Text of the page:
Why not Wi-fi?

We’re getting asked by some groups about why we’ve switched off our any-time Wi-fi connection.  There’s a bit of a story behind it….

A while ago a friend asked us to take a device which measures electromagnetic fields to a property he was interested in buying.  It had large electricity pylons nearby and he wanted to know if their field was within the boundary of the property.  To our surprise the field emanating from the pylons was well within what the device showed as a “safe zone”.  We wandered around the garden and as we passed by the front door of the house itself, we hit a very high reading and asked if there was an underground cable there.  The owner said there wasn’t but commented that his wife was using their broadband connection in the room adjacent to the front door and he wondered if it was that.

Anyway, we concluded our visit and when we got home we were curious to do some readings in the office.  The results were horrifying!  Most places in the office were in the “caution zone” which means the electromagnetic field is getting higher than you might wish to be in.  And this was also true in other areas where the Wi-fi could be picked up which included the meditation/group room.  However, when we took readings by the broadband router, the cordless phone base and the wireless keyboard and mouse, all these readings were in what was shown as the “danger zone”.  Needless to say, these were all on or around Mel’s desk.

So what? you might be thinking.  Well, as an experiment, we switched off the wireless connection and replaced the phone, mouse and keyboard with wired versions.  The readings returned to the “safe zone”.  What clinched it for us, however, was the fact that after the first full day in the office with the changes, Mel felt so much better than she usually would after a day in the office.  She felt mentally more alert and without the sort of dragging tiredness she’d been feeling that she’d been putting down just to doing computer screen work (and to getting older!).  And the room felt less heavy somehow.  Anyway, after a couple of weeks, she was feeling like she had so much more energy and that mentally she was less scattered and stressed.  We turned the Wi-fi back on to see what difference it made and we could instantly feel a sort of irritation and pressure on our heads.  Mel hadn’t been able to feel this before so we felt that it is possible to become numbed to these vibrations and that when given a rest from them, our ability to feel more sensitively returns.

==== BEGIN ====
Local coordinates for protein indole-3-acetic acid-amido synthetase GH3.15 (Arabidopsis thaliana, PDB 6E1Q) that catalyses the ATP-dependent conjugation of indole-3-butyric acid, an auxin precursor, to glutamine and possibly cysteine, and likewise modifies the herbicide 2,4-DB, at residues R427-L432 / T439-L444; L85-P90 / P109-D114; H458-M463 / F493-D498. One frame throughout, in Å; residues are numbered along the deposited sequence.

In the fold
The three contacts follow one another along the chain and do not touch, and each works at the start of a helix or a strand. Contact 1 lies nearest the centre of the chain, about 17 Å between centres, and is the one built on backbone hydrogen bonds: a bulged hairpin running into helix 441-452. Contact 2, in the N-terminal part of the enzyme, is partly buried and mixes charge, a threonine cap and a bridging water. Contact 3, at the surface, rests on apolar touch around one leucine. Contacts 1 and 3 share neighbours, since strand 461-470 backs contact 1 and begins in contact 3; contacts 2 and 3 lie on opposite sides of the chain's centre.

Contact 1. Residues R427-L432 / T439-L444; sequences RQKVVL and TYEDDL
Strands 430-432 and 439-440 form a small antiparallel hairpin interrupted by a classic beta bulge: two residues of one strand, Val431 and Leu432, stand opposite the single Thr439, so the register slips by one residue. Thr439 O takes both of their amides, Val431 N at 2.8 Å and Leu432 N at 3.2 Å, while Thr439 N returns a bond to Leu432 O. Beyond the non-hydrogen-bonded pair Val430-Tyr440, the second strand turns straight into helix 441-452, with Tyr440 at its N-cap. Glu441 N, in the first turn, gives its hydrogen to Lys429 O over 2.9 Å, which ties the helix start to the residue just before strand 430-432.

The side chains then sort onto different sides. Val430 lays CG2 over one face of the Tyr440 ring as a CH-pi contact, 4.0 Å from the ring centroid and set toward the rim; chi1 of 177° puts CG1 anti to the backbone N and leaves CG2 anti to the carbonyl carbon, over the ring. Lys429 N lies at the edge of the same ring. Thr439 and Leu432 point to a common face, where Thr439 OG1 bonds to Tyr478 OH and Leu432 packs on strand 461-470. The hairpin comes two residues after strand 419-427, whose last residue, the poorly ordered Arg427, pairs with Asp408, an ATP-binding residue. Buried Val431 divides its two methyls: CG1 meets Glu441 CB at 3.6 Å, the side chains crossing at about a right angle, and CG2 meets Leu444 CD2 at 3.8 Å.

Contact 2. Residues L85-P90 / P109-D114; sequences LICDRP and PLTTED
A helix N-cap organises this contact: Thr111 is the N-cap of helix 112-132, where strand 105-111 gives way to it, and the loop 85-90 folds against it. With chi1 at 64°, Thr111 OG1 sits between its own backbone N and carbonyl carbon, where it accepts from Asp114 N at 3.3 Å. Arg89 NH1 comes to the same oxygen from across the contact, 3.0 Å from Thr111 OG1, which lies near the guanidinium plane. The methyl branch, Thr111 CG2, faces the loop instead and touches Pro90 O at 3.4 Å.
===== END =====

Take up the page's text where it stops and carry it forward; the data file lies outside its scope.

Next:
Some friends we have told about it have said they felt better having turned the Wi-fi off and returned to corded phones.  Anyway, we’re not expecting people to take our word for it but just saying why not try living without these things in your home for a while and see if it makes any difference to how you feel?  If you prefer to see for yourself what the electromagnetic field readings are, you can easily purchase an electromagnetic field meter online.  Why not try at least turning the broadband router off at night when your body is trying to rest.  Obviously, we’re none of us in control of electromagnetic fields emanating from outside our homes, but we can at least reduce what we’re exposed to at home.

Some people may think our experiences are unfounded, and we’re not on a crusade to convince people or interested in engaging in any great debate about it, but what we’re saying is no-one has anything to lose from seeing whether they feel better having given themselves a rest from wireless devices and cordless phones for a while.

PS For people visiting Poulstone, we have ethernet cable and USB port cable for internet connection at any time.  For those with completely wireless devices, we are happy to turn the Wi-fi on for agreed periods of time.

Mel & Steve x

Poulstone Court Retreat Centre

Published by


Rajesh sees Poulstone as a refuge in a fast-moving world and is inspired by guests leaving Poulstone renewed and re-centred. He regards the energy of Poulstone to be perfect for retreats and manages Poulstone to maintain and sustain this energy. Rajesh has been attending retreats for a very long time and occasionally runs meditation retreats. He was introduced into the many different faiths of India including Hinduism, Sikhism, Christianity, Sufism and Buddhism from a very early age. These faiths have formed a large part of his upbringing. He is a barrister by profession specialising in human rights from Chambers in London. He is also a humanitarian and environmentalist and has worked with and founded organisations around the world whose objectives include the rejuvenation of land, communities and promoting human rights. He also founded the first Indian vegetarian restaurant in Worcestershire with his family. His joys include cooking, gardening, playing the sitar, reading Eastern philosophy and loves being with his family and friends.

Leave a Reply